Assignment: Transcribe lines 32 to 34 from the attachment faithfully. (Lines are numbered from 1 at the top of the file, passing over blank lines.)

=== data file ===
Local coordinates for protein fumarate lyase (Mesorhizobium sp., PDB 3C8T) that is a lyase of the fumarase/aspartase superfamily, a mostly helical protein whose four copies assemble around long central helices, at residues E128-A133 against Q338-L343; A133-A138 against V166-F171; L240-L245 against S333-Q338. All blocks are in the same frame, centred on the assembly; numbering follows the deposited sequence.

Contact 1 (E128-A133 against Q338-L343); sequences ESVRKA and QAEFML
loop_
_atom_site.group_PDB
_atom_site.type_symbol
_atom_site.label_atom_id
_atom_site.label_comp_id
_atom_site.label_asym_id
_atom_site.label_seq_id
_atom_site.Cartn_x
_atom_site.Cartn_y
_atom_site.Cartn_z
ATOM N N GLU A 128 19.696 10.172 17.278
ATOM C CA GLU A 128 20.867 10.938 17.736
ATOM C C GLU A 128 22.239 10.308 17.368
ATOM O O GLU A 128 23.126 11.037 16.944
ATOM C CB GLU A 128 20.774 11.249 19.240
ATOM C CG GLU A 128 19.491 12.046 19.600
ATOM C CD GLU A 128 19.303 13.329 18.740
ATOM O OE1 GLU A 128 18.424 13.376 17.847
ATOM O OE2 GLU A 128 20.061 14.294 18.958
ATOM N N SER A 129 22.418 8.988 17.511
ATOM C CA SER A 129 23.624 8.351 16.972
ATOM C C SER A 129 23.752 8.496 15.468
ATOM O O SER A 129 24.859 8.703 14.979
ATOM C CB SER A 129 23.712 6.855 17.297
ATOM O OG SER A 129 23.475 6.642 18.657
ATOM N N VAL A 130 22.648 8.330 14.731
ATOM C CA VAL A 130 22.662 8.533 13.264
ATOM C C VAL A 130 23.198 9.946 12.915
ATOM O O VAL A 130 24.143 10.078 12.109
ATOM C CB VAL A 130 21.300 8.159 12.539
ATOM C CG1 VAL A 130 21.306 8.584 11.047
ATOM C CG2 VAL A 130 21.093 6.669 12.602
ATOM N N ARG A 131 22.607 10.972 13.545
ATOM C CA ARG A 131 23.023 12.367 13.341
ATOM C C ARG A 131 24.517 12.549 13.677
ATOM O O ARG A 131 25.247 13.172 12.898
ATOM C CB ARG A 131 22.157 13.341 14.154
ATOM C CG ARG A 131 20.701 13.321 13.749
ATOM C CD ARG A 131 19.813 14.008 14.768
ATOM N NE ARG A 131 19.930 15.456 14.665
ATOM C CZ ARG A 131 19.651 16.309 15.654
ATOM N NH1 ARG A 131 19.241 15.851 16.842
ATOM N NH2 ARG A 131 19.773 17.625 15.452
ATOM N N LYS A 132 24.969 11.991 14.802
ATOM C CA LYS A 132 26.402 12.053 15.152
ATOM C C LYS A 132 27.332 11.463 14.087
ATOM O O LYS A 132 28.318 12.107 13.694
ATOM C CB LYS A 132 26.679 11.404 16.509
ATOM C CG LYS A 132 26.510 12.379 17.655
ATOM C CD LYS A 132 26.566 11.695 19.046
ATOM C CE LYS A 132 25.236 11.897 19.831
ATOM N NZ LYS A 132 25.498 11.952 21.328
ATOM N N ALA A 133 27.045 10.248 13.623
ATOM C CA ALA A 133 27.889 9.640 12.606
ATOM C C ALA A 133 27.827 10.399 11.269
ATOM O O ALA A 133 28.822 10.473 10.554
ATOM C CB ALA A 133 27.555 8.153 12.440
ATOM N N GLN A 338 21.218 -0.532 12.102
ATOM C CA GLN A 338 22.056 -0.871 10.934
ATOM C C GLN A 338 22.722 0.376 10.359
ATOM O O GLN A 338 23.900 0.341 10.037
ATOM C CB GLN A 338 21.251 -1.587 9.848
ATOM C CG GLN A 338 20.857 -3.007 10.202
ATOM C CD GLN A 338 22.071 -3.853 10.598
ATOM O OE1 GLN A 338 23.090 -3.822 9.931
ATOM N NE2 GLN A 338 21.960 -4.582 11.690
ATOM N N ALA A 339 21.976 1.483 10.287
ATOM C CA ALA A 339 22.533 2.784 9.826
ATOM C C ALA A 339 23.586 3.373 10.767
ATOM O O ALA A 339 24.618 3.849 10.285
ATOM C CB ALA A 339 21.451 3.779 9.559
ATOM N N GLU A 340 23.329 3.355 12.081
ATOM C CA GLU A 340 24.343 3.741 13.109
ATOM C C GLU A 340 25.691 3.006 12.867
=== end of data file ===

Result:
ATOM C CB VAL A 130 21.300 8.159 12.539
ATOM C CG1 VAL A 130 21.306 8.584 11.047
ATOM C CG2 VAL A 130 21.093 6.669 12.602